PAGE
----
Since 1997, you’ve been coming to BarnesandNoble.com to discuss everything from Stephen King to writing to Harry Potter. You’ve made our site more than a place to discover your next book: you’ve made it a community. But like all things internet, BN.com is growing and changing. We've said goodbye to our community message boards—but that doesn’t mean we won’t still be a place for adventurous readers to connect and discover.

Now, you can explore the most exciting new titles (and remember the classics) at the Barnes & Noble Book Blog. Check out conversations with authors like Jeff VanderMeer and Gary Shteyngart at the B&N Review, and browse write-ups of the best in literary fiction. Come to our Facebook page to weigh in on what it means to be a book nerd. Browse digital deals on the NOOK blog, tweet about books with us,or self-publish your latest novella with NOOK Press. And for those of you looking for support for your NOOK, the NOOK Support Forums will still be here.

We will continue to provide you with books that make you turn pages well past midnight, discover new worlds, and reunite with old friends. And we hope that you’ll continue to tell us how you’re doing, what you’re reading, and what books mean to you.

Reply
Moderator
becke_davis
Posts: 35,755
Registered: ‎10-19-2006
0 Kudos

Almost Moon: The Title

The title of this book is explained on pages 133/134, in a discussion between Helen and her father:

"I like to think that your mother is almost whole," he said. "So much in life is about almosts, not quites."

"Like the moon," I said.

There it hung, a thin slice still low in the sky.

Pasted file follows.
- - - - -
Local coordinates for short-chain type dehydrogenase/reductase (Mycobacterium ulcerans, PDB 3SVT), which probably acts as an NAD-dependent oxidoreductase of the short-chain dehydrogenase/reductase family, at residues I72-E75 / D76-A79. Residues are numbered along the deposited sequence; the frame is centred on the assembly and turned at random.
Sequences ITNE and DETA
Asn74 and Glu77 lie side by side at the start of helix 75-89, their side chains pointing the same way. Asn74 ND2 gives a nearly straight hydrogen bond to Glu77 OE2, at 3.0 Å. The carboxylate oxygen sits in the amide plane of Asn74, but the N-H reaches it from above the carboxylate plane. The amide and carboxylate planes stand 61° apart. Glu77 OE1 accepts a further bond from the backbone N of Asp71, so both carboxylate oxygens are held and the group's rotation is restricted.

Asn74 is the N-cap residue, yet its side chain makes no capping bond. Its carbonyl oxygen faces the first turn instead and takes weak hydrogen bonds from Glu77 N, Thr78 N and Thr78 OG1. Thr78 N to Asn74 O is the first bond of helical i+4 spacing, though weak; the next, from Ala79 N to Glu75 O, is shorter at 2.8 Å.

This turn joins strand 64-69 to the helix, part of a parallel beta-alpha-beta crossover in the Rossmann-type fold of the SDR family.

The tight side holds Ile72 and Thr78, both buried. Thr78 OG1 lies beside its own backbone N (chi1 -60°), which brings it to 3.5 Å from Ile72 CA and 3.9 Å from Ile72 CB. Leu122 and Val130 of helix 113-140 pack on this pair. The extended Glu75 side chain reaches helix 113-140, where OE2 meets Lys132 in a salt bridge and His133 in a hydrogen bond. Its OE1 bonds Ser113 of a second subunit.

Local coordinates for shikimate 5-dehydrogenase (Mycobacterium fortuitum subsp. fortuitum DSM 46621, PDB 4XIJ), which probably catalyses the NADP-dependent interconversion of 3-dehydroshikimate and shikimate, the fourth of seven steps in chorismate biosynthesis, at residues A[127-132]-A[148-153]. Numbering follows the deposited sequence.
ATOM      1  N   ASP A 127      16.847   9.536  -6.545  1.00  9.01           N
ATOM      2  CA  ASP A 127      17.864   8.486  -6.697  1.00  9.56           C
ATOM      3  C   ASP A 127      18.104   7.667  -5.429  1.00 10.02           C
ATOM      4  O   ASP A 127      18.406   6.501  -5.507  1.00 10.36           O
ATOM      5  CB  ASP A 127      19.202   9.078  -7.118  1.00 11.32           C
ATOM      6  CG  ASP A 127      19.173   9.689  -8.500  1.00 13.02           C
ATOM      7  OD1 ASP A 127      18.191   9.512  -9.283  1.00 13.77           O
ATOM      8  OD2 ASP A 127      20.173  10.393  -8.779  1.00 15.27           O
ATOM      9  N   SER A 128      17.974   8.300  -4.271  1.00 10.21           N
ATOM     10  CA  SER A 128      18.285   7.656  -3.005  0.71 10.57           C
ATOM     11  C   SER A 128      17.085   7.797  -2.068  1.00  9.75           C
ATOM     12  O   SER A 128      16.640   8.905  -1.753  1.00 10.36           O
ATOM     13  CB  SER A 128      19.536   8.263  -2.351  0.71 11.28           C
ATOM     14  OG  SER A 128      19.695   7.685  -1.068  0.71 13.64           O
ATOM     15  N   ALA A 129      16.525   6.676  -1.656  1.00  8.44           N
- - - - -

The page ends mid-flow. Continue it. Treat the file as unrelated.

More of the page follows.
"Right," he said. "The moon is whole all the time, but we can't always see it. What we see is an almost moon or a not-quite moon. The rest is hiding just out of view, but there's only one moon, so we follow it in the sky. We plan our lives based on its rhythms and tides."

"Right."

I knew I was supposed to understand something from my father's explanation, but what I came away with was that, just as we were stuck with the moon, so we too were stuck with my mother. Wherever I'd travel, there she'd be.

******

Often, authors have little control over the final title of the book. They use a working title, and it may or may not end up on the final "product." Alice Sebold would have some clout, after her past success, so I'm assuming this is the title she selected, rather than something the editor/publisher picked. If that is the case, you could take the assumption farther: that if this phrase was important enough to be selected as the title, it follows that the author feels this is a turning point, a moment of epiphany, something of major importance to the book.

I think it is an intriguing title, but I'm not sure I see this as something deeply revealing. What are your thoughts on this?
Users Online
Currently online: 34 members 589 guests
Please welcome our newest community members: